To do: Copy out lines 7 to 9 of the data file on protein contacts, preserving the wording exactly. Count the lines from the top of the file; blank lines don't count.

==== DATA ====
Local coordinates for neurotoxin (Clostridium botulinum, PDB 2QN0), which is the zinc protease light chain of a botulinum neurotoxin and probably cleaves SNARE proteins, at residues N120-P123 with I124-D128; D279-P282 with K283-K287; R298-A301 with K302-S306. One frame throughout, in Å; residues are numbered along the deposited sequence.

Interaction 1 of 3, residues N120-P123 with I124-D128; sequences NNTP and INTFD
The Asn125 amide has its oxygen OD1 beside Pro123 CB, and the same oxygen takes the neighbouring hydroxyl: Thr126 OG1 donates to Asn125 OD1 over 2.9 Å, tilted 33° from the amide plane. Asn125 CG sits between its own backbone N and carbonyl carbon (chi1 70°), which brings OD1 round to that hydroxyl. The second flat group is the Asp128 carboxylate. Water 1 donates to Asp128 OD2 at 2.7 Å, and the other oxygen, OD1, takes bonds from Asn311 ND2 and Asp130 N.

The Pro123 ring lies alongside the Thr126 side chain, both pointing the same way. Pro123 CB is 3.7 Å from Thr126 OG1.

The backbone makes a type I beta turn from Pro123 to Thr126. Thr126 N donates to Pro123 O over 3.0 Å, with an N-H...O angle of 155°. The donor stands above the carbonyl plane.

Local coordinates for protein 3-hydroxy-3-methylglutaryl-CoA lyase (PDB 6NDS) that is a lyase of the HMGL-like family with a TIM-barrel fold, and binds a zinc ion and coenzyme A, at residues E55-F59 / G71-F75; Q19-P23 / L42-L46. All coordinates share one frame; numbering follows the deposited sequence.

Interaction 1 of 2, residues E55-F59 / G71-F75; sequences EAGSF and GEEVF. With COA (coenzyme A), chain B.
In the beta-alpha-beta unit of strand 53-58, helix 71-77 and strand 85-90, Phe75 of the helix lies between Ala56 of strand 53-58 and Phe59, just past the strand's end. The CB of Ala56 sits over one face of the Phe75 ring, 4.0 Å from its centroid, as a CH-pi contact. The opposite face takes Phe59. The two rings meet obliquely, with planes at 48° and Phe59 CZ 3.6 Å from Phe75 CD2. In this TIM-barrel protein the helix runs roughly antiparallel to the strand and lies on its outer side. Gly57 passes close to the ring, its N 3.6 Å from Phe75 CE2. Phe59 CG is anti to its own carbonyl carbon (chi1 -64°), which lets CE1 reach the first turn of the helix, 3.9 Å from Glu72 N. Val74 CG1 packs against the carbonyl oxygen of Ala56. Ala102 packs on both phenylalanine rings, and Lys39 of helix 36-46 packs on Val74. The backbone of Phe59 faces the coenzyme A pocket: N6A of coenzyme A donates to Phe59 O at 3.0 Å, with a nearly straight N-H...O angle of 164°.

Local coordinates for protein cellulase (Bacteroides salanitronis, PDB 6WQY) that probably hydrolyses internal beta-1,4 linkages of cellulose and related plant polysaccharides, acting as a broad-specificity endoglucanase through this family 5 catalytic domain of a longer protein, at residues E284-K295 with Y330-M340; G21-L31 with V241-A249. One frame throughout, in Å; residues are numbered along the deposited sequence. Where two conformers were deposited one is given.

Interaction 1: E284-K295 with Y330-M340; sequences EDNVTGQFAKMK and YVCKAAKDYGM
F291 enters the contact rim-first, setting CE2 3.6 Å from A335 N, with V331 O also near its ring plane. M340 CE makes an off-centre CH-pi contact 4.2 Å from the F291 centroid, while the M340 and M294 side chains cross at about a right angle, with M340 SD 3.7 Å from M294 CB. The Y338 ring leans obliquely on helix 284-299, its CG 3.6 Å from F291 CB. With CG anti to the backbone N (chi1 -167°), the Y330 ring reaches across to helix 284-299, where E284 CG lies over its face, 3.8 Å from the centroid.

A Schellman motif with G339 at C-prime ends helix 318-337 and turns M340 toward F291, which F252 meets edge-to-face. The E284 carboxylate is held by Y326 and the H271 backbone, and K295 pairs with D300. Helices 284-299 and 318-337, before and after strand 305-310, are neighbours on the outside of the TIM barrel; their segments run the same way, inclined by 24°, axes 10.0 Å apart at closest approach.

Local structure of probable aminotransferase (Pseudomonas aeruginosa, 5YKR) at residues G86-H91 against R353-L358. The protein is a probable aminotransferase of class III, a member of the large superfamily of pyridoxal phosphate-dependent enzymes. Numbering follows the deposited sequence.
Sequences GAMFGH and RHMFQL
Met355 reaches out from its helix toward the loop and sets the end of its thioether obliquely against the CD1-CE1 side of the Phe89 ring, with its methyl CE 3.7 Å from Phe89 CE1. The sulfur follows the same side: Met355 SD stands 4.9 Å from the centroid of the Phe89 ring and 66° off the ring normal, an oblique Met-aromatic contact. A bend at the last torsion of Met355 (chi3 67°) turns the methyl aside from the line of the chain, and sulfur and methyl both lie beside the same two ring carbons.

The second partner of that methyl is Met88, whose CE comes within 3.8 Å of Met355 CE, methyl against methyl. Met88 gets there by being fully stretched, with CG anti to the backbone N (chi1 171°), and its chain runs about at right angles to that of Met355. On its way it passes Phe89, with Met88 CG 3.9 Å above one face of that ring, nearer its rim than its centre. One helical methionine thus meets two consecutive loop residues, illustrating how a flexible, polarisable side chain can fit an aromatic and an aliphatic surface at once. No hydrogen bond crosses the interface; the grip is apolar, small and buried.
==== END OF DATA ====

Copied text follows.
Interaction 1 of 2, residues E55-F59 / G71-F75; sequences EAGSF and GEEVF. With COA (coenzyme A), chain B.
In the beta-alpha-beta unit of strand 53-58, helix 71-77 and strand 85-90, Phe75 of the helix lies between Ala56 of strand 53-58 and Phe59, just past the strand's end. The CB of Ala56 sits over one face of the Phe75 ring, 4.0 Å from its centroid, as a CH-pi contact. The opposite face takes Phe59. The two rings meet obliquely, with planes at 48° and Phe59 CZ 3.6 Å from Phe75 CD2. In this TIM-barrel protein the helix runs roughly antiparallel to the strand and lies on its outer side. Gly57 passes close to the ring, its N 3.6 Å from Phe75 CE2. Phe59 CG is anti to its own carbonyl carbon (chi1 -64°), which lets CE1 reach the first turn of the helix, 3.9 Å from Glu72 N. Val74 CG1 packs against the carbonyl oxygen of Ala56. Ala102 packs on both phenylalanine rings, and Lys39 of helix 36-46 packs on Val74. The backbone of Phe59 faces the coenzyme A pocket: N6A of coenzyme A donates to Phe59 O at 3.0 Å, with a nearly straight N-H...O angle of 164°.

Local coordinates for protein cellulase (Bacteroides salanitronis, PDB 6WQY) that probably hydrolyses internal beta-1,4 linkages of cellulose and related plant polysaccharides, acting as a broad-specificity endoglucanase through this family 5 catalytic domain of a longer protein, at residues E284-K295 with Y330-M340; G21-L31 with V241-A249. One frame throughout, in Å; residues are numbered along the deposited sequence. Where two conformers were deposited one is given.